At the new house we’re trying to go green, more for money-savings than protecting the environment.  One of the ways we do that is to drink rainwater.

We’re “harvesting” water off the roof (some people say “scavenging”, which is probably closer to what it is) and storing it in a couple of five thousand gallon cisterns.  That’s where the water gets the first filtration, taking out big impurities (on the level of leaves).  After the water comes into the house, it passes through a centrifuge (which is a cyclone device, not a spinning device), at about 100 micron filtration.  That’s the size of a thick human hair.

The next filter is a big 5-micron filter, which catches all the really small stuff.  Except for bacteria, which can go down as low as 0.1 micron.  That’s where the last step of the filtration comes in.  We have an ultraviolet light that kills all the bugs that make it through the 5-micron filter.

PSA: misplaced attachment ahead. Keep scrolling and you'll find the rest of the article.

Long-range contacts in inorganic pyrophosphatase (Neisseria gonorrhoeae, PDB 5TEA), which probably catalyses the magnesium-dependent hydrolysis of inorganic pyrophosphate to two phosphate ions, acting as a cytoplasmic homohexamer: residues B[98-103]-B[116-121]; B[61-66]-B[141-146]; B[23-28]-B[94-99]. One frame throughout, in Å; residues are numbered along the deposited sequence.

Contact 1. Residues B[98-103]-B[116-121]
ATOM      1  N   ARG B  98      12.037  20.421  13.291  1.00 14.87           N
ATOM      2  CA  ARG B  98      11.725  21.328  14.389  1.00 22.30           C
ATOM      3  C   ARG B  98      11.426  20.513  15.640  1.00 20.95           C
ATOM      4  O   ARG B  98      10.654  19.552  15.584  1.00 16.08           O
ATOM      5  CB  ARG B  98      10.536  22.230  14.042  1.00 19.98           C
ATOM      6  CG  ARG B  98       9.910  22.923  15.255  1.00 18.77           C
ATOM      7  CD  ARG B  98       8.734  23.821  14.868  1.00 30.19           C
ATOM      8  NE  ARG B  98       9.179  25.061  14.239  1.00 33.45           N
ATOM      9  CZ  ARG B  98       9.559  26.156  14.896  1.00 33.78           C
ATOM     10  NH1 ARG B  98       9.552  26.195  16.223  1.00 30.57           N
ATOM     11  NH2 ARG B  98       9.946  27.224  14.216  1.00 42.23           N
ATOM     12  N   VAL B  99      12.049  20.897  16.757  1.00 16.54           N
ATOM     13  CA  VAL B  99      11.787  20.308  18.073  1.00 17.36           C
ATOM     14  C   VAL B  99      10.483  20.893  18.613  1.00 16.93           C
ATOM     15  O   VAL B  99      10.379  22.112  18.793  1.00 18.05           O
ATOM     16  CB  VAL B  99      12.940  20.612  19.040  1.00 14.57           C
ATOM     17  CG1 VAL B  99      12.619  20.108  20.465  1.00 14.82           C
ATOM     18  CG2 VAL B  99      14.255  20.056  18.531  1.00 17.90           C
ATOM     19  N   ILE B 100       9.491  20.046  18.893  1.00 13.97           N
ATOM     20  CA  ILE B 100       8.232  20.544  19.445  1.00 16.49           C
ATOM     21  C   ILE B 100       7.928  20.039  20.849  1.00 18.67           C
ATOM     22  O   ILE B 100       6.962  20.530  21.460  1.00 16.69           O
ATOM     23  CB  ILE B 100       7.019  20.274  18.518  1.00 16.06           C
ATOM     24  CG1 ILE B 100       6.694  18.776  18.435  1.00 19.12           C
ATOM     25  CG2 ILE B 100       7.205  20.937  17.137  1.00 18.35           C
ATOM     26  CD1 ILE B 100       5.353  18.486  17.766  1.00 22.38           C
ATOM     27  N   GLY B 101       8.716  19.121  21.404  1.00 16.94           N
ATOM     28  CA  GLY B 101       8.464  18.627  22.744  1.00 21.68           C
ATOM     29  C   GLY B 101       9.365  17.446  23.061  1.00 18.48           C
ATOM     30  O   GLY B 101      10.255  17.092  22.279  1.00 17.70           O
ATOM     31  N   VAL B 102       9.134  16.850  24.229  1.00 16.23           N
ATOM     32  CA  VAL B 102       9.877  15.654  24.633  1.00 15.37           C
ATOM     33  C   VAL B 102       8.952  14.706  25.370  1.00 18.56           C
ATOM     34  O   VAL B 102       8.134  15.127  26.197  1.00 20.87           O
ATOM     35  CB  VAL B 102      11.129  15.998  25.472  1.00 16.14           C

Except that for months, the UV sensor has been complaining that it’s not getting enough UV rays.  Wednesday night, we cleaned off the sensor, and have been getting readings mostly in the range of 80% to 100% light penetration.  We’re only supposed to worry when the penetration gets below 50 or 60.  So all it took was a clean rag and we stopped the worry we had for our water.  We weren’t too worried – it had passed a health inspection before we moved in, and we continued to shower and brush our teeth using water from the roof.

Next up, though, is a reverse osmosis unit.  Then we won’t be running to the store to get drinking water every week or so.

And that’s a good thing.